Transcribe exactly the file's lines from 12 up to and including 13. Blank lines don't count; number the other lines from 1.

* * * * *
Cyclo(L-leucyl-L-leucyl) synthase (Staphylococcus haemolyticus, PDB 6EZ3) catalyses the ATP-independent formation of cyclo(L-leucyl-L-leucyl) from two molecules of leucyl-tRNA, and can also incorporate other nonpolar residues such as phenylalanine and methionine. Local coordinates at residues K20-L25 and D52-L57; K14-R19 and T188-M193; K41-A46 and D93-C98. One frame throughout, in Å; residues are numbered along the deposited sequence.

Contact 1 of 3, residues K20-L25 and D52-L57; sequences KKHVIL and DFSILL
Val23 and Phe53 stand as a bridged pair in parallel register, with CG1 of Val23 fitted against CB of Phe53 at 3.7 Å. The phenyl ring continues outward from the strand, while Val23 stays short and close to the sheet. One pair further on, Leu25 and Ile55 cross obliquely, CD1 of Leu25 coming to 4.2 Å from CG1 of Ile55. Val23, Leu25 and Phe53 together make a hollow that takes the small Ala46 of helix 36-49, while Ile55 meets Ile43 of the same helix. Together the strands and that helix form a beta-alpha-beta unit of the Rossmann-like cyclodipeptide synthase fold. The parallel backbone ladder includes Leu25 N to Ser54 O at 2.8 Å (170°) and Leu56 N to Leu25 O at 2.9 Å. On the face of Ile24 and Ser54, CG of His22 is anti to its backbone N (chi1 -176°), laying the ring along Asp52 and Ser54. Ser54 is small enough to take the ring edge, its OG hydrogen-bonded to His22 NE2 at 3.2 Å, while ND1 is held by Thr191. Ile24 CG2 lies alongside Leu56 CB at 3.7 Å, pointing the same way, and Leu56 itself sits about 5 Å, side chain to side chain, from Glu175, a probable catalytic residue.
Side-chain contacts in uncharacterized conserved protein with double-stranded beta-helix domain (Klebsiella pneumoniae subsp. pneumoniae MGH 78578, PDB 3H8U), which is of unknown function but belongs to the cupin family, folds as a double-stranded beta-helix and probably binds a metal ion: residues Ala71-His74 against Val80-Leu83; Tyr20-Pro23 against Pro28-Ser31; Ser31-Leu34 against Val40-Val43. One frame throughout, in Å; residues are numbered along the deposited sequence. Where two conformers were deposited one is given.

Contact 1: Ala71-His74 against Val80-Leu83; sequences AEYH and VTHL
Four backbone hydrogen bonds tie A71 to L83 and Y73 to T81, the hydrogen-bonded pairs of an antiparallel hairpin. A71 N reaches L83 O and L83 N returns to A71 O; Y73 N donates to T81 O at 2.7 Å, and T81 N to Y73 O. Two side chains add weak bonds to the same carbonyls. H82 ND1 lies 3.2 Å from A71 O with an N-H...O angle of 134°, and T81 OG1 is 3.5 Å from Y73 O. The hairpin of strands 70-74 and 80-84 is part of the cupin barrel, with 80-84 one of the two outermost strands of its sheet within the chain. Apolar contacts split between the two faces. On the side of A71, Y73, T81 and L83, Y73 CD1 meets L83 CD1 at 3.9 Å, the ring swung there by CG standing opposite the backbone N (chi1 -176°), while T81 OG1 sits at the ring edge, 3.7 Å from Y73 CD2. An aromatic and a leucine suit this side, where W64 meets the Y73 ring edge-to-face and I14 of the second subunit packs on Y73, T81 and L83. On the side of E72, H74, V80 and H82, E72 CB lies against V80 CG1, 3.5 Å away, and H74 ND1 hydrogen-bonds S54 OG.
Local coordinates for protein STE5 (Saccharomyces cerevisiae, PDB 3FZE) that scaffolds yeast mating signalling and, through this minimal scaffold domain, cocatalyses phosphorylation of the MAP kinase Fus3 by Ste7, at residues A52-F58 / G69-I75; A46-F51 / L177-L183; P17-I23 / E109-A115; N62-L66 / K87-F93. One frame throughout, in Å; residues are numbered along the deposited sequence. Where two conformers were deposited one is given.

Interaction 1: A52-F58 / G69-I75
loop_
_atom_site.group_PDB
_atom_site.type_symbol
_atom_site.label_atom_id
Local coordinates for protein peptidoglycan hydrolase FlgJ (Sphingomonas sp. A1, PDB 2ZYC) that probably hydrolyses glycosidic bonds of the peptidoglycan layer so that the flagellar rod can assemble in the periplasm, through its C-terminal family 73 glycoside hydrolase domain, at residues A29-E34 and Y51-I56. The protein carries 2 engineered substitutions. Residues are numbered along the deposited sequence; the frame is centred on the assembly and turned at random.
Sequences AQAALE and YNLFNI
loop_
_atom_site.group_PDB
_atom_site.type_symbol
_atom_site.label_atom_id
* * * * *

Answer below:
_atom_site.label_atom_id
Local coordinates for protein peptidoglycan hydrolase FlgJ (Sphingomonas sp. A1, PDB 2ZYC) that probably hydrolyses glycosidic bonds of the peptidoglycan layer so that the flagellar rod can assemble in the periplasm, through its C-terminal family 73 glycoside hydrolase domain, at residues A29-E34 and Y51-I56. The protein carries 2 engineered substitutions. Residues are numbered along the deposited sequence; the frame is centred on the assembly and turned at random.